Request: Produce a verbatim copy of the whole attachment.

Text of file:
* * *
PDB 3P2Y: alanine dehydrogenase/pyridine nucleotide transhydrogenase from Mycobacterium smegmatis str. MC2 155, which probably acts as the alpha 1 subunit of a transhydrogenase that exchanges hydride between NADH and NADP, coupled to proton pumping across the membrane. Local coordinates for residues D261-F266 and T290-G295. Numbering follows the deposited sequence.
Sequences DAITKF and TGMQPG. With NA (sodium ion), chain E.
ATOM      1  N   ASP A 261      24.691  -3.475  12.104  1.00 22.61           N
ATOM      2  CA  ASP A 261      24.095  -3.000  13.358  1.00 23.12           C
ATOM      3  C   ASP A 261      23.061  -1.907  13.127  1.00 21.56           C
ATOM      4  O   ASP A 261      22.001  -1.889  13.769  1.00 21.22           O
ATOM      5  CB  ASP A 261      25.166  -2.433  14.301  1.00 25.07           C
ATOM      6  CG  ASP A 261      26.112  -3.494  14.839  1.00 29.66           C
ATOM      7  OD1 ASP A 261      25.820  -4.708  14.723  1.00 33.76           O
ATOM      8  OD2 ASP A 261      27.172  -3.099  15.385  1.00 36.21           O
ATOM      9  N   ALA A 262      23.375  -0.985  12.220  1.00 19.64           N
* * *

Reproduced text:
PDB 3P2Y: alanine dehydrogenase/pyridine nucleotide transhydrogenase from Mycobacterium smegmatis str. MC2 155, which probably acts as the alpha 1 subunit of a transhydrogenase that exchanges hydride between NADH and NADP, coupled to proton pumping across the membrane. Local coordinates for residues D261-F266 and T290-G295. Numbering follows the deposited sequence.
Sequences DAITKF and TGMQPG. With NA (sodium ion), chain E.
ATOM      1  N   ASP A 261      24.691  -3.475  12.104  1.00 22.61           N
ATOM      2  CA  ASP A 261      24.095  -3.000  13.358  1.00 23.12           C
ATOM      3  C   ASP A 261      23.061  -1.907  13.127  1.00 21.56           C
ATOM      4  O   ASP A 261      22.001  -1.889  13.769  1.00 21.22           O
ATOM      5  CB  ASP A 261      25.166  -2.433  14.301  1.00 25.07           C
ATOM      6  CG  ASP A 261      26.112  -3.494  14.839  1.00 29.66           C
ATOM      7  OD1 ASP A 261      25.820  -4.708  14.723  1.00 33.76           O
ATOM      8  OD2 ASP A 261      27.172  -3.099  15.385  1.00 36.21           O
ATOM      9  N   ALA A 262      23.375  -0.985  12.220  1.00 19.64           N